The facts and the quiz in this eblast have been excerpted from the Wiser Now slide show, “Time Will Tell,’ which you can learn more about and purchase here.

The Quiz - Timeless Terms
We have lots of ways to express fast time (in a jiffy, in a flash, in nothing flat, before you know it), dozens of words and expressions related to time (timesaver, chowtime, halftime, once upon a time, a whale of a time) and lots of fun quotes about time:
  • Time's fun when you're having flies. ~ Kermit the Frog
  • How long a minute is, depends on which side of the bathroom door you're on. ~ Zall's Second Law
We also have a lot of expressions of time of unusual origins. This is a quiz about those.

Can you figure out which statement is true?

1. High time
a. It’s origin dates back at least to Shakespeare and refers to the warmest time of day, when the sun is highest in the sky; similar to high noon. (“It’s high time we left.”) ___
b. High times refer to “high holidays,” meaning the most important dates on the church calendar. ___
c. Both are true. ___

2. In the nick of time – at the last possible moment to affect the outcome
  1. In the 1500s, a “nick” was a small, precise cut on “tally” sticks to measure or keep score, so “nick of time” meant “the precise moment.” ___
  2. The usage is more recent and refers to Clement Clark Moore’s popular poem, “Twas the Night Before Christmas,” where jolly old St. Nick’s timing is perfect. ___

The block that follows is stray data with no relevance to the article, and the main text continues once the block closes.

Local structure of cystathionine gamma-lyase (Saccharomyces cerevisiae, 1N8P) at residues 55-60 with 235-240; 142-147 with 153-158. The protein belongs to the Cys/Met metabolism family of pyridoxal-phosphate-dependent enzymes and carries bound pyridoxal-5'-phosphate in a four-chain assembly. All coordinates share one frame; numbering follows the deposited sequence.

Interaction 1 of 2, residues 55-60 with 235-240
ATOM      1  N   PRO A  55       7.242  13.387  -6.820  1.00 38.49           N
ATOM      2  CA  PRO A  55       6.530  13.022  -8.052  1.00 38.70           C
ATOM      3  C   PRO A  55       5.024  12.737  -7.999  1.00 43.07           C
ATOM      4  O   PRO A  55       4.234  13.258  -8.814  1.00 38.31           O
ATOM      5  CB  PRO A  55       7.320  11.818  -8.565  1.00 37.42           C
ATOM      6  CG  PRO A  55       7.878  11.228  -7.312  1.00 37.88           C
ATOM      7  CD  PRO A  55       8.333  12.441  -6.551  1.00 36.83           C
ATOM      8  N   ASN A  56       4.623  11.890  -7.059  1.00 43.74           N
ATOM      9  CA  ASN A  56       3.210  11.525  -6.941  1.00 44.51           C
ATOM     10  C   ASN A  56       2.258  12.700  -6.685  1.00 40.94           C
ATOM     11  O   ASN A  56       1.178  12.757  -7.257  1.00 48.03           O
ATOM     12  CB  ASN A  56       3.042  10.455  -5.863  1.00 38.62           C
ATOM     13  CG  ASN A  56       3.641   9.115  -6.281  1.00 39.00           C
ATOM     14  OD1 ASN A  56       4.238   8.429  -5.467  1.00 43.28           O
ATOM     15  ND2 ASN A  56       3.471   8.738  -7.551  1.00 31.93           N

3. Time immemorial – meaning since time began, longer ago than can be remembered. “Time out of mind” means the same thing.
  1. Origin: When Richard I acceded to the English throne in 1275, the year 1189 was declared the beginning of time. No legal cases could deal with events before that. ___
  2. Origin: The second Inaugural speech of Abraham Lincoln when he spoke of values that have endured from “time immemorial,” including “charity for all” as he expressed his hopes for peace just as the Civil War was ending. ___
4. Tide you over – a lift to help you over troubled times 
a. Origin: The early Saxons divided the days into periods of time called “tides,” each about 3 hours long. A person who was ill was given potions to tide him over or get him through the next hours until his fever broke. ___ 
b. Origin: If your boat is stuck on a sandbar, the rising tide will lift you over, getting you out of trouble at least temporarily. ___ 

5. Time and tide wait for no man
  1. Origin: Refers to the idea that humans cannot control the tides of the sea or stop time. ___
  2. While tide here would seem to refer to the sea, and fits the meaning of the phrase, tide refers to other Saxon measures of time. It’s still with us when we send “good tidings” or speak of “noontide or “Yuletide.” ___
6. Bated breath
  1. To wait by the phone with “bated breath” means to wait holding one’s breath with suspenseful anticipation because it derives from the word “abate” which means to cut short, or hold back or restrain. ___
  2. The word first used by Shakespeare is a corruption of “baited breath” and refers to being ready for another to take the bait so you can say what’s on your mind. ___

The Resources

Answer to the Quiz
1.c     2.a     3.a     4.b; I basically made up a.    5. Either; it’s a bit of both     6.a 
My multiple goals are to amuse and inspire you, to share what I and people whom I admire are doing, to stimulate your curiosity and spur you to action. I hope you enjoyed this offering. You can access previous issues here. We welcome your feedback. (
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Copyright (c) 2021 Kathy Laurenhue | All rights reserved.